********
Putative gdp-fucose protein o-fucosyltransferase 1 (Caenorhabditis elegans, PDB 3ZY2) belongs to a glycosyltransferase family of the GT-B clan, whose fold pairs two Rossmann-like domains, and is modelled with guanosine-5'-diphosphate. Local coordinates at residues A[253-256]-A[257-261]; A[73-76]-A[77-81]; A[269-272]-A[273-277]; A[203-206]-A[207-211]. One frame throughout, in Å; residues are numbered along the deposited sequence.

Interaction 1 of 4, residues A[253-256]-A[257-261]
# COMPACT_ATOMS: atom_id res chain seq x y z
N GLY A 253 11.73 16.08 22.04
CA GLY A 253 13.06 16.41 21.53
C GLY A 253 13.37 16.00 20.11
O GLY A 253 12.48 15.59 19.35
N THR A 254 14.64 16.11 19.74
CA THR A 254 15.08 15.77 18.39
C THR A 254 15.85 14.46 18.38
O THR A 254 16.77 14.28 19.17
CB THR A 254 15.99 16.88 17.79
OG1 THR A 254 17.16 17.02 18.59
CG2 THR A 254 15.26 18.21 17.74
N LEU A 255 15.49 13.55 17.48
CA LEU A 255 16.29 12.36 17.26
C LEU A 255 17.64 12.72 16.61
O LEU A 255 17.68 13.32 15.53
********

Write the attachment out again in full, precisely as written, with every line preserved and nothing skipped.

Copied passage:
Putative gdp-fucose protein o-fucosyltransferase 1 (Caenorhabditis elegans, PDB 3ZY2) belongs to a glycosyltransferase family of the GT-B clan, whose fold pairs two Rossmann-like domains, and is modelled with guanosine-5'-diphosphate. Local coordinates at residues A[253-256]-A[257-261]; A[73-76]-A[77-81]; A[269-272]-A[273-277]; A[203-206]-A[207-211]. One frame throughout, in Å; residues are numbered along the deposited sequence.

Interaction 1 of 4, residues A[253-256]-A[257-261]
# COMPACT_ATOMS: atom_id res chain seq x y z
N GLY A 253 11.73 16.08 22.04
CA GLY A 253 13.06 16.41 21.53
C GLY A 253 13.37 16.00 20.11
O GLY A 253 12.48 15.59 19.35
N THR A 254 14.64 16.11 19.74
CA THR A 254 15.08 15.77 18.39
C THR A 254 15.85 14.46 18.38
O THR A 254 16.77 14.28 19.17
CB THR A 254 15.99 16.88 17.79
OG1 THR A 254 17.16 17.02 18.59
CG2 THR A 254 15.26 18.21 17.74
N LEU A 255 15.49 13.55 17.48
CA LEU A 255 16.29 12.36 17.26
C LEU A 255 17.64 12.72 16.61
O LEU A 255 17.68 13.32 15.53